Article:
When trouting is over, and autumn is here,
The days growing shorter and shorter,
The grayling will steer
For my fly with a mere
Little hint of a wink under water.
G. E. M. Skues (The Way of a Trout with a Fly)
For many trout fishermen October 1st is day of withdrawal and emptiness. It is the dark day that signals the start of the closed season and a fallow period of isolation and longing. The inevitability of next season’s opening is too far in the distance to offer some any real consolation. And so as the first day of October dawns, rods, reels and lines are found condemned to idleness. Past absorptions restrained in tubes, cases and bags, then confined to the dark recesses of sheds and garages. Prime beats that were once eagerly sought and handed out like royal patronage, are now denuded of trout fishers. The waters broadleaf margins a mosaic of autumnal hues as the season of mists start to unfurl over rivers and streams.
However, I don’t lament the passing of the trout season. I view the 1st October as an emancipation, a time to rejoice. I am you see, a grayling angler. One of those happy souls who reveals in the ending of the trout season, and feels a warming of the heart as the increasing autumn leaves float downstream.
Last October was for me, a copious month of grayling and the first day – somewhat of a red letter day. The cessation of the trout season had left the famous old beat devoid of its usual members and guests, and the winding river called with a freedom to roam. Ambling down the slope from the farmhouse, the afternoon’s light drizzle lifted allowing the watery sun’s rays to splash across the mowed pastures. The Wharfe meandered before me, reflecting autumn’s splendour of colours as I started to contemplate the likely looking spots. To the trout angler locked away from his home rivers this first day of October must be a burden, devoid of stimulation and colour. However, the grayling angler reveals in this day of new colours and moods. The swift change of thought from trout to grayling enables us view our home waters differently. We walk, talk and think differently, the mental switch has been flicked somewhere deep within the brain. Perceptive to this change of mind-set, I strolled upstream looking for the signs of a few rising fish. Regular haunts were by-passed, a pool tail that days earlier had offered a superb couple of hour’s trouting was skirted in favour of deeper glide shaded by a canopy of trees. Here the low hanging branches brushed the rivers surface as it slid on its way. And a line of small dimples exposed the presence of a cluster of grayling.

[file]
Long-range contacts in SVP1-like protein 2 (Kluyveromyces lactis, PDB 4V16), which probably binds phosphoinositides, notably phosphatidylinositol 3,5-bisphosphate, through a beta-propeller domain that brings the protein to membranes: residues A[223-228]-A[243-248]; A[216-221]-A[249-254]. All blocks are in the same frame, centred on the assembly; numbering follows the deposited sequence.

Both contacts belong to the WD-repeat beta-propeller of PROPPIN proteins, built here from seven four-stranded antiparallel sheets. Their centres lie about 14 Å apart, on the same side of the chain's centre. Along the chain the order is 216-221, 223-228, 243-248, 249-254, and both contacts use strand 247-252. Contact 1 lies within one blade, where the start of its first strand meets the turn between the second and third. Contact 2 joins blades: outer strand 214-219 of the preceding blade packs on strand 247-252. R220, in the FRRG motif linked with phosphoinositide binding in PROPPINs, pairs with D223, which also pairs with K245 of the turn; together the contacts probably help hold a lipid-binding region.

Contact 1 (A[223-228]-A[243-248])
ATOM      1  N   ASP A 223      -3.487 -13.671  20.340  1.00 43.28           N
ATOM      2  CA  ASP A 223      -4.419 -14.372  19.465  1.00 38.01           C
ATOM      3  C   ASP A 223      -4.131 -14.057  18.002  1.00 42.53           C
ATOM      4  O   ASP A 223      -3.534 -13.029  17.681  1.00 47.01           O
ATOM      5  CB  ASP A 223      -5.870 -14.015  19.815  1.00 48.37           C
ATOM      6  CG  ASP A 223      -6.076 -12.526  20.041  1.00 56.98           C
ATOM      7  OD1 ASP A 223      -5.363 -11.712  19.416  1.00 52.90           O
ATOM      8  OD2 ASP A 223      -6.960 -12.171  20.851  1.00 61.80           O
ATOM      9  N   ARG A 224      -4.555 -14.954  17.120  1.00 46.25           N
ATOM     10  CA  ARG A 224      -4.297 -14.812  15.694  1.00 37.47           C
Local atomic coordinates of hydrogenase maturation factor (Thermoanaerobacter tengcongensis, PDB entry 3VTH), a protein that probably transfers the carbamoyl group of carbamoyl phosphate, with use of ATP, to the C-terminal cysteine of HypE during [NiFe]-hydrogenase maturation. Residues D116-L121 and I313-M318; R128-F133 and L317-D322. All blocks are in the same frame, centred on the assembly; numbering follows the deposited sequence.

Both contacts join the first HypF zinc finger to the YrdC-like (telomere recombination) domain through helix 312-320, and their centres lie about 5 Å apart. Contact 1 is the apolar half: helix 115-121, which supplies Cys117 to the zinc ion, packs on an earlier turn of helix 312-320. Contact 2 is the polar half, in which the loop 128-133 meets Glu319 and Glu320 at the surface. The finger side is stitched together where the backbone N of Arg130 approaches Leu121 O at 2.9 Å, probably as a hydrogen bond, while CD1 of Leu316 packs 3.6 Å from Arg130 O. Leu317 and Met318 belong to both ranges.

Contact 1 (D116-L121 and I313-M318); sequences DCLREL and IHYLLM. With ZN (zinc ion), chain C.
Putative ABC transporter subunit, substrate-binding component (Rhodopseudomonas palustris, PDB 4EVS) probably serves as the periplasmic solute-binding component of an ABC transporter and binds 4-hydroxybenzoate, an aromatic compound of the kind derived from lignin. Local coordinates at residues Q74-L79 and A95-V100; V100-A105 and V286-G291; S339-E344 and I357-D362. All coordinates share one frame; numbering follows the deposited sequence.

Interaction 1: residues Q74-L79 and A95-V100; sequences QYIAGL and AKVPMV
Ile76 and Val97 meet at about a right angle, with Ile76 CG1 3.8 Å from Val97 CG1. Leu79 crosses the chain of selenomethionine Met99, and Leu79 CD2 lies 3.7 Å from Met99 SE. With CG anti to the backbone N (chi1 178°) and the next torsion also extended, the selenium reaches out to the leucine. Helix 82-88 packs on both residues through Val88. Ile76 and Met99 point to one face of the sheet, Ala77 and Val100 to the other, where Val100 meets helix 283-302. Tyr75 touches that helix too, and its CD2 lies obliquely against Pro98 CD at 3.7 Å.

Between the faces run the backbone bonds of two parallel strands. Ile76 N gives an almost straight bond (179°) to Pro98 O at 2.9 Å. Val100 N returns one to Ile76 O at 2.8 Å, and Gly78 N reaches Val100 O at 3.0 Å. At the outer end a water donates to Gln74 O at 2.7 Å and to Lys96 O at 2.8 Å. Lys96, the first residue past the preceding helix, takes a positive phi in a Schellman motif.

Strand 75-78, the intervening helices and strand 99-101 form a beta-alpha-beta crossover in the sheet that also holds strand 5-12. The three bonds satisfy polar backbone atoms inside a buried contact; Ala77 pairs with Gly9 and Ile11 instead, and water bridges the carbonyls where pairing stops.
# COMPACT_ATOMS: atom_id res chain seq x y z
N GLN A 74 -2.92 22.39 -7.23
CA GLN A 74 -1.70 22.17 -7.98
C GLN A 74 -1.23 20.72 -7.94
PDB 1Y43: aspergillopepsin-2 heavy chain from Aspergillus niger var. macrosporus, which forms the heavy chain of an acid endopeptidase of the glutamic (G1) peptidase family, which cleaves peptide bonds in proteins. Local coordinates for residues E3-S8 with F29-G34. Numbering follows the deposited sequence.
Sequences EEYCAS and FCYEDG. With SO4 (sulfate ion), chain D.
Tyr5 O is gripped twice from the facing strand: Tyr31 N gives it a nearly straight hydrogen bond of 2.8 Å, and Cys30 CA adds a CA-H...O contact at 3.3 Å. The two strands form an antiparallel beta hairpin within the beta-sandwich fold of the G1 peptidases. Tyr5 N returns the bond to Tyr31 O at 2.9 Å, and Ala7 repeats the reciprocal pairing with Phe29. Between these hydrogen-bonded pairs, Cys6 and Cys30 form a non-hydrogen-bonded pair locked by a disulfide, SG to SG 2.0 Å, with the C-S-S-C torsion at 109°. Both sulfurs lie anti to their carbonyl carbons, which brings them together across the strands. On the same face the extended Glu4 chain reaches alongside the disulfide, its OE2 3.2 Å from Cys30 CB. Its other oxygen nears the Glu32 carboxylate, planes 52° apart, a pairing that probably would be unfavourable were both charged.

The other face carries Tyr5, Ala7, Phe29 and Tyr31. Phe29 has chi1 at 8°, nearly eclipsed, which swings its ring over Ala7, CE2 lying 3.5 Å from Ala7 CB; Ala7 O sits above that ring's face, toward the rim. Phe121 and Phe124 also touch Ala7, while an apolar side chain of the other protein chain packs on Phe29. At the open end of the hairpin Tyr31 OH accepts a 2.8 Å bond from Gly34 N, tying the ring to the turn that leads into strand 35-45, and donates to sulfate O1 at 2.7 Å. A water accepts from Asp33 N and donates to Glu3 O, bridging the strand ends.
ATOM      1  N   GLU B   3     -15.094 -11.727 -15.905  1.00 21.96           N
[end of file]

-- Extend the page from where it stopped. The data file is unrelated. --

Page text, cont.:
Tradition dictates that my first autumnal grayling day is made up wholly of a single pattern, the Hare’s Lug & Plover. An irrational tradition and homage, born out of my late father’s fondness for this pattern and grayling. Junior days often spent looking upstream to see the old man’s rod bent double, followed by the inevitable and knowledgeable shout of “Hare’s Lug!” are what drives my day of tradition. A self-imposition that on occasion exasperates, especially when the days are cold and grayling forsake the top layers. Standing thigh deep uncoiling a short length of tippet from its slim spool, I thought of my father’s fondness for grayling and the shortening of days. Images of clerical collar and jumper encased behind a layer of waxed cotton, are always entwined in my formative angling memories. Tightly drawing the leader and tippet into a snug knot, I snipped off the tag end and positioned the traditional Hare’s Lug on the point.
Within easy casting distance, I marked each individual rise and counted the timings of each. Sparsely dubbed and hackled around a light-wire hook, the fly would offer a good few shots before slipping too deep into the depths. You need confidence to fish a solitary spider when all rational dictates the use of a diminutive dry fly. However, a single spider can be a devastating adjunct when grayling are sipping at the surface. Flicking my first short cast into the finger of trailing branches I waited for an undulation on the surface to reveal the take of a fish. Within seconds the upward snap of wrist and elbow had me steering a large grayling away from the dangers of trailing roots and branches. Its jarring fight reminding me of a dog tugging at a stick. Tempering slightly, before resuming again with full force, the grayling twisted and rolled deep under the river’s surface. Sudden jolts and bangs had my rod at times surging forwards as the grayling dropped down into deeper water and finally hung there as a solemn weight. Slowly I coaxed and influenced the grayling upstream and arched backwards to haul the inflexible fish over the face of my submerged net. The first grayling of the autumn season and a reminder of the coming months promise. After several more grayling were both netted and missed, I finally slipped from the river’s margins as the waning sun started to disappear behind the western hills. Thoughtful of the delights of the coming months, I ambled back along the riverbank’s narrow path, slanting shadows of bankside willows lengthened and imperceptibly grew into the approaching gloaming and the lights of the farmhouse twinkled their warm hospitality from the hillside.
Hare’s Lug & Plover
Hook – Light wire, Size 14,16 & 18
Silk – Yellow
Body – The poll fur taken from between a hares ear
Tag & Rib- Fine gold tinsel or wire
Hackle – Golden plover overcovert
First Published in Trout & Salmon Magazine
©The Sliding Stream